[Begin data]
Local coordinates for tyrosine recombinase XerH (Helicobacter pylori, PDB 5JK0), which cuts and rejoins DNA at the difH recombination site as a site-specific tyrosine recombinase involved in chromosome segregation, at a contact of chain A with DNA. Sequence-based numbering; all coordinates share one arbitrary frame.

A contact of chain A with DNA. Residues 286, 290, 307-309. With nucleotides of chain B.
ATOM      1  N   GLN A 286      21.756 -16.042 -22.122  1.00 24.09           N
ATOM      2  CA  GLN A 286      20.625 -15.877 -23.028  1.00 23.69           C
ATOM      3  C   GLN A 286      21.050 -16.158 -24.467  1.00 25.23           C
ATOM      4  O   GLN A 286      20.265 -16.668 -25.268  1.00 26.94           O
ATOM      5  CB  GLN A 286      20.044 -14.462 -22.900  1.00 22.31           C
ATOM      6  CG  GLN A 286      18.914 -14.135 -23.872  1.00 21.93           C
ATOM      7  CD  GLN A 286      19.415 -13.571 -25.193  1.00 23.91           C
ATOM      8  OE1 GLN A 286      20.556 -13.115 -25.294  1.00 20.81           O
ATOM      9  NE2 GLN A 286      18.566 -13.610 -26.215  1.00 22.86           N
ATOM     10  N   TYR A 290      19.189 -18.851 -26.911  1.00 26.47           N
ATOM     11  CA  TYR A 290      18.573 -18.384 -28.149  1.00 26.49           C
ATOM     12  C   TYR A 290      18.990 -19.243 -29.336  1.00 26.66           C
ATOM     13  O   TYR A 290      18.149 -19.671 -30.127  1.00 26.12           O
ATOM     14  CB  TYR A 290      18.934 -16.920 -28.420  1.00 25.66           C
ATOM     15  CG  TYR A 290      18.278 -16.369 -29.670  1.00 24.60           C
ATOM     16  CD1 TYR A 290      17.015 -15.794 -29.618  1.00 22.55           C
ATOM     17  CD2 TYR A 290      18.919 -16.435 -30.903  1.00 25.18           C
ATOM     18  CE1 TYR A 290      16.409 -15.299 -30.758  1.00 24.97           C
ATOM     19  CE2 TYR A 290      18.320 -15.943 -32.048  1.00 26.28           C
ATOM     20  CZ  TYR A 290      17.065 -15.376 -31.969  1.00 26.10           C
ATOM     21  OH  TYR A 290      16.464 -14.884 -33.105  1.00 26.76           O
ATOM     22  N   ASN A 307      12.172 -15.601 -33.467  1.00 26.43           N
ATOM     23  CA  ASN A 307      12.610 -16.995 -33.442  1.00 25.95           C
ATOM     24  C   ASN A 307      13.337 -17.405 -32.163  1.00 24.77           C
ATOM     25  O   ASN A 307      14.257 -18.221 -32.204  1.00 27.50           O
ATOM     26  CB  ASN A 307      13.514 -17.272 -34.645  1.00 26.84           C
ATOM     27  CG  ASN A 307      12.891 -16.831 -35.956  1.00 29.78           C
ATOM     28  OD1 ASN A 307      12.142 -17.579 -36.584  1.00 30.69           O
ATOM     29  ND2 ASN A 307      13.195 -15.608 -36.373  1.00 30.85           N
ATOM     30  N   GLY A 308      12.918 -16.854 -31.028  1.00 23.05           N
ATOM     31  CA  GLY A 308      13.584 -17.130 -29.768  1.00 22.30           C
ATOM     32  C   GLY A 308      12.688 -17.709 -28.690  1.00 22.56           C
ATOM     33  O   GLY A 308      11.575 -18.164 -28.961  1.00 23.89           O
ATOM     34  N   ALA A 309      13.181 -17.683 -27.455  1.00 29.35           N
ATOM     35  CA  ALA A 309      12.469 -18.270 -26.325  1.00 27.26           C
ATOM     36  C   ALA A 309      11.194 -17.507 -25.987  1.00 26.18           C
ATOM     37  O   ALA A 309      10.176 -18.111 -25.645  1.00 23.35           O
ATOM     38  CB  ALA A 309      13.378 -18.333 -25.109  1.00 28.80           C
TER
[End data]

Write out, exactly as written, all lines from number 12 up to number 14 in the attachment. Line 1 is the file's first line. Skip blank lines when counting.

ATOM     10  N   TYR A 290      19.189 -18.851 -26.911  1.00 26.47           N
ATOM     11  CA  TYR A 290      18.573 -18.384 -28.149  1.00 26.49           C
ATOM     12  C   TYR A 290      18.990 -19.243 -29.336  1.00 26.66           C